Primal Cauliflower Crusted Hawaiian Pizza

Pizza

This crust is unbeatable.

Have you ever played that game where you list the top 5 foods that you would bring to a deserted island? (And yes, you already have water and razors and toilet paper…) I like this game because it shows you how dynamic your tastebuds are and which foods remain a constant favorite. For me, one of these steadfast items has to be pizza. Pizza ranks quite high on my guilty pleasure list, right next to “Everything bagels”, “The Braxton Family Values” and pumpkin spiced lattes.

Oh Tamar, you are sooo crazy.

Oh Tamar, you are sooo crazy.

That being said, I wouldn’t say that I am a pizza connoisseur. In fact, before I turned the Paleo leaf, my go-to pizza was a frozen Digorno Supreme pizza.  It was pretty simple, I liked that the crust wasn’t too greasy, it was always hot and the toppings tasted fresh (ish).

Then paleo entered my life and it was all smiles and almond butter for the first couple of weeks, until one Friday around 6 pm. As I walked past the Crazy Dough Pizza shop to my commuter rail station, I found myself walking slower and slower just to get a full inhale of the delicious smells.  It was then that I decided there must be an alternative…and so the quest began.

Follow that smell!

Follow that smell!

Lets just fast forward through all of the faileo attempts at recreating this masterpiece of a dish.

“But, you have you try this almond flour crust” one blogger would say (fail),

and “The New improved coconut flour pizza crust” (fail),

and “Finally, coconut and almond flour crust that you can really eat with your hands” (fail).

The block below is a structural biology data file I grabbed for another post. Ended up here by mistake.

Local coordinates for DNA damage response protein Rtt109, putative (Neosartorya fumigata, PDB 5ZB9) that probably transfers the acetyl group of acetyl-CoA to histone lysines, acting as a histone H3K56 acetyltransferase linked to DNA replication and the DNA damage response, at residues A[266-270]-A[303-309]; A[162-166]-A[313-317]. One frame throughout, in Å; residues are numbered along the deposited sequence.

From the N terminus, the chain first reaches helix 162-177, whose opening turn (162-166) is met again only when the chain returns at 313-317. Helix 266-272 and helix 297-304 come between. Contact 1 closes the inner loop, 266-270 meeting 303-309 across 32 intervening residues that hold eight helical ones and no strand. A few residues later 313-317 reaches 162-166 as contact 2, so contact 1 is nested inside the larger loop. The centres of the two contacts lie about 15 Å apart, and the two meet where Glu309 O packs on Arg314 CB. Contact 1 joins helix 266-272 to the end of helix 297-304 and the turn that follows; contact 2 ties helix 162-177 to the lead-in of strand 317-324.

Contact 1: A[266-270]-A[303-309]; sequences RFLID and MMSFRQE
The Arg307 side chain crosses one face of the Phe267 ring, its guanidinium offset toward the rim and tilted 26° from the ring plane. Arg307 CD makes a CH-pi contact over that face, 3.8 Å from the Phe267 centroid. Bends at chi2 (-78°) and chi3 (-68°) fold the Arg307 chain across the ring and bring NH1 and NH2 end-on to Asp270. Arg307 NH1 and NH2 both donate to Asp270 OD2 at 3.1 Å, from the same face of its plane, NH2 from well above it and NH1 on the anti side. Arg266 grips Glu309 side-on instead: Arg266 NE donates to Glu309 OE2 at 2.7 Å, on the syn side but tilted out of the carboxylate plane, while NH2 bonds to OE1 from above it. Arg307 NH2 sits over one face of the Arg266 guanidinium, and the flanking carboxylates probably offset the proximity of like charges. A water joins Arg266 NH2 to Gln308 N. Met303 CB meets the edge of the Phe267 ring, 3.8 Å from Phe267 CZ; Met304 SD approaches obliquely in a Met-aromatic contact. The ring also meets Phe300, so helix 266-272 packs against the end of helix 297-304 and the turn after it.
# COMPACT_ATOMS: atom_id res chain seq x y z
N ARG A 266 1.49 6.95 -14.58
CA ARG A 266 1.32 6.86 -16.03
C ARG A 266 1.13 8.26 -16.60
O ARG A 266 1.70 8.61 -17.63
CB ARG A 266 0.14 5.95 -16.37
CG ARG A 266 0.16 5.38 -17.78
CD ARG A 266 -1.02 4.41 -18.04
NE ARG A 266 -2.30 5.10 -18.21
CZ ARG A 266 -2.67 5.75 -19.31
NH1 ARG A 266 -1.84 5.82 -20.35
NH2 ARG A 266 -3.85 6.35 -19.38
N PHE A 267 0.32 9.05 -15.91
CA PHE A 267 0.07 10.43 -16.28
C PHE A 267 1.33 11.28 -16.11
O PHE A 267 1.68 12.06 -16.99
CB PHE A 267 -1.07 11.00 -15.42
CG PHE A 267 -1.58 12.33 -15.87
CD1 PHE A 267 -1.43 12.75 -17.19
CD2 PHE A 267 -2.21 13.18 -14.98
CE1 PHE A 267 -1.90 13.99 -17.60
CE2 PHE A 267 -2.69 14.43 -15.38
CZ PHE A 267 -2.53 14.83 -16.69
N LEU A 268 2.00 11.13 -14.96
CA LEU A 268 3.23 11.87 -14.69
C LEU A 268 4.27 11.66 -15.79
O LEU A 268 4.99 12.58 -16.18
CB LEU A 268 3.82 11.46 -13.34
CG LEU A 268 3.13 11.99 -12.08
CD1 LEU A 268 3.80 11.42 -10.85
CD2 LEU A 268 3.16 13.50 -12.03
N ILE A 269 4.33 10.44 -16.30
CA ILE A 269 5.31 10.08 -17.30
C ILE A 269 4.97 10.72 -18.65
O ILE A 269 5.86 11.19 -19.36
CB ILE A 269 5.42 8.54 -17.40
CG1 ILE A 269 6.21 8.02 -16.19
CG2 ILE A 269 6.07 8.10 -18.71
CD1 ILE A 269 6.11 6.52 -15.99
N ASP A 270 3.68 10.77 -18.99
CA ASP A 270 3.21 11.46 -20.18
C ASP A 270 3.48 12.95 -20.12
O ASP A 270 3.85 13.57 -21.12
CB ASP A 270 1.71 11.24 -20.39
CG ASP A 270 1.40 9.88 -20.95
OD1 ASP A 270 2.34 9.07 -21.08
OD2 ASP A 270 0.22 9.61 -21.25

It was after ingesting several of these clumpy, moist pizzas that SB and I gave up and started to make my Portobello pizzas on the regular. Now, if I’m being honest, those are good…but they aren’t pizza. The problem with mushrooms is that they don’t have that sort of crispy base that contrasts the toppings.

So, without further adieu, I present my Hawaiian version of a Cauliflower Pizza Crust. This recipe has been heavily influenced by the version over at  Detoxinista. I highly recommend her blog- she is so creative and has answered my prayers to the Pizza Gods with this invention.

Try this recipe, you will not be sorry.

Reagents:

Crust:

  • 1 head of cauliflower (the larger the cauliflower, the larger the crust)
  • 2 eggs
  • 1/3 cup shredded mozzarella, organic
  • 1 tbsp dried italian herbs (i’ve tried fresh herbs here (basil, parsley) and they tend to make the mix more wet and lead to a less crispy, but more flavorable end product…so use your preference)
  • 1 tsp garlic powder
  • 1/4 tsp salt
  • 1/4-1/2 tsp red pepper flakes, depending on your spice level

Pizza toppings:

  • Lower carb pizza sauce (we use Rao’s but feel free to sub in homemade or just fresh tomatoes or sans nightshades if you prefer)
  • Shredded mozzarella, organic (enough to cover the top)
  • Canadian bacon (no nitrates), chopped
  • Fresh or frozen pineapple, chopped (if frozen, let thaw and the drain to reduce the excess water)
  • Other ideas: sausage, peppers, olives, zucchini, prosciutto, etc

Protocol:

  • Preheat oven to 350ºF and set aside a pot of water to boil (large enough to accommodate ~4 cups of cauliflower).
  • Line a cookie sheet with parchment paper, set aside.
  • Rinse your cauliflower and chop it into large florets.
  • Pulse the cauliflower in your food processor until it’s about the size of rice (you can actually use this as a substitute for rice in stir fry and it is amazing), you may have to do this in several batches if your food processor is not large enough to accommodate.
2013-09-14 18.07.54

“Riced” cauliflower

  • Place the cauli-rice into the boiling water and cook for 5 minutes.
  • Pour cooked cauli-rice into a fine strainer, rinse with cool water and allow to sit for a couple minutes.
  • Take a large spoon or spatula and press on the cauli-rice to try and expel more water.